When Legitimacy meets Violence. The Limits of EU's Soft Power in the Eastern Partnership

AuthorMihaela-Adriana P?dureanu
PositionFaculty of Communication and International Relations, Danubius University of Galati, Romania
European Integration - Realities and Perspectives. Proceedings 2020
When Legitimacy meets Violence.
The Limits of EU’s Soft Power in the Eastern Partnership
Mihaela-Adriana Pădureanu1
Abstract: Looking at the evolution of the Eastern Partnership in the last decade we can identify a number o f
contradictory messages o n the part of both sides involved. On the one hand, the EU has its own stated
objectives with this initiative, and on the other hand the member states have their own expectations and goals,
that more than once are subject to heterogeneous pressures. While the EU has proposed economic and political
measures for the transformation of the EaP member states, these measures have been counterbalanced by
military interventions on the territory of three of the EaP member states: Republic of Moldova, Georgia and
Ukraine. Another important actor in the region, NATO has different relations with the three mentioned states,
but nonetheless can be considered as the other relevant transforming element in the region, together with EU.
EU’s relation with its Eastern neighbours has been under considerable pressure after 2014. Although the
relations continued to deepen this has be mostly on the economic rather than on the political sector. However,
some groups still consider EU as a legitimate actor in the region. The problem of legitimacy in the evolution
of international organizations has attracted a number of important researchers in the last years and the goal of
this article in to contribute to this discussion. Due to the fact that military interventions took place in the three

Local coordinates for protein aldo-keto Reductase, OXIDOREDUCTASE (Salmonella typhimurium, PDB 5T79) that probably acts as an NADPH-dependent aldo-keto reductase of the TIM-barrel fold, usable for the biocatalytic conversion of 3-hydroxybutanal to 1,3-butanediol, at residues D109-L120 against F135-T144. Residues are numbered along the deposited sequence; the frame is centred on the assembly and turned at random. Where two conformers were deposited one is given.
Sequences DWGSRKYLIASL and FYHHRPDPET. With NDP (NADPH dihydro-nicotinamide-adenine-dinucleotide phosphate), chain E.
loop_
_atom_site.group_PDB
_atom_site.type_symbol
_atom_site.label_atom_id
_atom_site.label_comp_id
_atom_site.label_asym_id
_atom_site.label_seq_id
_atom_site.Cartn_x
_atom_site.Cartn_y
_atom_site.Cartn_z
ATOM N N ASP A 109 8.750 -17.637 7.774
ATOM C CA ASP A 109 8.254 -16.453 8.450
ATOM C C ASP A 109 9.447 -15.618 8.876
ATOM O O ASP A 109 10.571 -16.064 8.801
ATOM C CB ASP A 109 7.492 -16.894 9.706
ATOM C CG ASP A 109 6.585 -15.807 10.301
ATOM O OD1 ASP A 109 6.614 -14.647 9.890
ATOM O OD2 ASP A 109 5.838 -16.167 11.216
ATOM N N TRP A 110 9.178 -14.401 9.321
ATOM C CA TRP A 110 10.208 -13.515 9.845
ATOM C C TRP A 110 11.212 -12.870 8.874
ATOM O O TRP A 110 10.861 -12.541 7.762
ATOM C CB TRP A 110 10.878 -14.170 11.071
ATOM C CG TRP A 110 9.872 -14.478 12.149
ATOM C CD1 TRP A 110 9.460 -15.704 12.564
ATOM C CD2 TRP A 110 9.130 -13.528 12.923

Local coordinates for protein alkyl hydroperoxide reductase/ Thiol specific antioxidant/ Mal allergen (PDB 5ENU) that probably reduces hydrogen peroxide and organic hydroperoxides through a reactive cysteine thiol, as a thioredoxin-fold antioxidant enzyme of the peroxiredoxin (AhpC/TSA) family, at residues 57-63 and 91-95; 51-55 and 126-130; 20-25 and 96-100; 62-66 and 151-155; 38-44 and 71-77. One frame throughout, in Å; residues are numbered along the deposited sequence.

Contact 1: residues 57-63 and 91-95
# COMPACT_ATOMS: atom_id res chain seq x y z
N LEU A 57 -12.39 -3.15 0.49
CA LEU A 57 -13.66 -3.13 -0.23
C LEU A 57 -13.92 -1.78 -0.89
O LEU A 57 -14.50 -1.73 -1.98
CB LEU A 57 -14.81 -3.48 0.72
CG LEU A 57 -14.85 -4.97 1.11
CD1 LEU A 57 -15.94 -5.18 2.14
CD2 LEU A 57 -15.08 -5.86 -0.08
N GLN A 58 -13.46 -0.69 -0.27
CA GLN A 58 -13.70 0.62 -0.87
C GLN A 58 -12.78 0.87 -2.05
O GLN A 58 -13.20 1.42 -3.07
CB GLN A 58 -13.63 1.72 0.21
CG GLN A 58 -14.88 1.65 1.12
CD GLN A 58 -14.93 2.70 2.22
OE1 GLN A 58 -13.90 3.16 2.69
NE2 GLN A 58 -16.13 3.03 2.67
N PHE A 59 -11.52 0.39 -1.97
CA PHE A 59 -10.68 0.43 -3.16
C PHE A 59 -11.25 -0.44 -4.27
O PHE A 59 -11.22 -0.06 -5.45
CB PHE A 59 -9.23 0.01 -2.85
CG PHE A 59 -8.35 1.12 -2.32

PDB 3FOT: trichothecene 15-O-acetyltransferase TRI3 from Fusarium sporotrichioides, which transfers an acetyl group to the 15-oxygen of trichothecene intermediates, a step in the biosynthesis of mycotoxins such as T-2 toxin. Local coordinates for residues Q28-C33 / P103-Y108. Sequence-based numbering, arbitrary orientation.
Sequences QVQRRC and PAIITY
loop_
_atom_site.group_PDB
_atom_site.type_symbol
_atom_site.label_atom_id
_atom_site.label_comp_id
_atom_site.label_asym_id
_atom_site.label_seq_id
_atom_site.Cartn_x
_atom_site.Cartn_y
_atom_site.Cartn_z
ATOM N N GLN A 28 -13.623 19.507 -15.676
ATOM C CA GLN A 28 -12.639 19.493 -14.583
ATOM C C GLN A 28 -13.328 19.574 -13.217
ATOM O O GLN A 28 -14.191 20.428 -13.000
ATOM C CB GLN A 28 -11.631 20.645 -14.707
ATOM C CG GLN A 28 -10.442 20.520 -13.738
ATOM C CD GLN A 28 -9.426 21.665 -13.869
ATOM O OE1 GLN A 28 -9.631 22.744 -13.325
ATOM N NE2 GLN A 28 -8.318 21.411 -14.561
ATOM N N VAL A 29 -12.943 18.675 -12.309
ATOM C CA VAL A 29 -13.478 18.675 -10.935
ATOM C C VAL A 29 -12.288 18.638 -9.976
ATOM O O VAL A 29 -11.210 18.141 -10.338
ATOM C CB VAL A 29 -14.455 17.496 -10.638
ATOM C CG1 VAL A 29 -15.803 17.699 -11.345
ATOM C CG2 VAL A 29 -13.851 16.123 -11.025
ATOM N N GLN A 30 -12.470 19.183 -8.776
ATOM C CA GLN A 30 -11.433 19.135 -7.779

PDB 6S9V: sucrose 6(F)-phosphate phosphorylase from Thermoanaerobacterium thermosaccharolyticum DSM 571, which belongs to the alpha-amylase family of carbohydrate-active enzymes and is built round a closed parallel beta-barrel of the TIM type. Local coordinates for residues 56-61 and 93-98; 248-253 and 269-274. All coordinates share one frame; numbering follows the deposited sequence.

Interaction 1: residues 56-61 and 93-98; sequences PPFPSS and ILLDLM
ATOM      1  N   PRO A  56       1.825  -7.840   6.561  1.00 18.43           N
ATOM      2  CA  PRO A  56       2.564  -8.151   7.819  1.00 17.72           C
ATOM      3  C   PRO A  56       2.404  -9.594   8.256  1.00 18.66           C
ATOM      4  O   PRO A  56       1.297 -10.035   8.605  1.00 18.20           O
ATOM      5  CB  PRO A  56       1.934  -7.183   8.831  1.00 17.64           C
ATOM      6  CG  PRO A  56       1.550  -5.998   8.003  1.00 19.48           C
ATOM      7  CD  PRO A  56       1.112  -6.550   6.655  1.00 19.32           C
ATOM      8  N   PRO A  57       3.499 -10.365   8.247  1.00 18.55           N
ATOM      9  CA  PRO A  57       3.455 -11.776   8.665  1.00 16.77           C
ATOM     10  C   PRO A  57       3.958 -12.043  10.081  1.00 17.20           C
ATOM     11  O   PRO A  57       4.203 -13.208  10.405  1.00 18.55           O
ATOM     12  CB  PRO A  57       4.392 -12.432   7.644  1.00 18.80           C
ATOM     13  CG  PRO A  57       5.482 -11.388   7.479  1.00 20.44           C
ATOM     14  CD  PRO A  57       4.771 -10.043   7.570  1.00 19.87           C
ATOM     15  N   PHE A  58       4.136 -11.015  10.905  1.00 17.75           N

EaP member countries, we consider this to be a relevant feature that must be taken into account when
analysing the capacity of the member states to comply with the reforms asked of them.
Keywords: Eastern Partnership; legitimacy; violence; European Union
1. Introduction
In this article we offer a brief discussion on the topic of legitimacy in International relations, EU
studies more precisely in relation to the EU foreign policy and global governance. As international
organizations have evolved the problem of legitimacy and who and how decides what actions should
be taken in external interactions. As the EU has at its Eastern border a number of countries that have
frozen conflicts on their territories, we consider EU’s Eastern Partnership (EaP) initiative a relevant
example to discuss EU’s legitimacy in relation with these member states. We are interested to see if
there are any differences between the relations the EU has with the EaP member countries that have
territorial conflicts and have problems controlling their territory (Republic of Moldova, Ukraine and
Georgia) and those countries that do not have this problem (Azerbaijan, Armenia and Belarus). We are
not interested by conflicts that are between two state actors like is the case with Armenia and
Azerbaijan. Because we apply the subnational level in this article, we look only at Republic of
Moldova, Ukraine and Georgia to see if EU behaves in a way towards them and in a different way
1 Faculty o f Communication and International Relations, Danubius University of Galati, Romania, Address: 3 Galati Blvd.,
800654 Galati, Romania, Corresponding author: mihaela-adriana.paduraru@univ-danubius.ro.

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